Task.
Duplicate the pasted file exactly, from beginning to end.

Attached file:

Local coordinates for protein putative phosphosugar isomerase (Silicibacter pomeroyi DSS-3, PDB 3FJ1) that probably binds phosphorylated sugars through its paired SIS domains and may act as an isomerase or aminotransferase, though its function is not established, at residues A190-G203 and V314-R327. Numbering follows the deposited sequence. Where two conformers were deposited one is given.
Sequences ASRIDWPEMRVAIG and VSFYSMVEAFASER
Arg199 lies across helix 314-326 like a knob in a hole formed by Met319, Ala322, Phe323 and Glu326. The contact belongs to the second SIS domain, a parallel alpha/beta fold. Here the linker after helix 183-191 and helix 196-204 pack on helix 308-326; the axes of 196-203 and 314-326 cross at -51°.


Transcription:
Local coordinates for protein putative phosphosugar isomerase (Silicibacter pomeroyi DSS-3, PDB 3FJ1) that probably binds phosphorylated sugars through its paired SIS domains and may act as an isomerase or aminotransferase, though its function is not established, at residues A190-G203 and V314-R327. Numbering follows the deposited sequence. Where two conformers were deposited one is given.
Sequences ASRIDWPEMRVAIG and VSFYSMVEAFASER
Arg199 lies across helix 314-326 like a knob in a hole formed by Met319, Ala322, Phe323 and Glu326. The contact belongs to the second SIS domain, a parallel alpha/beta fold. Here the linker after helix 183-191 and helix 196-204 pack on helix 308-326; the axes of 196-203 and 314-326 cross at -51°.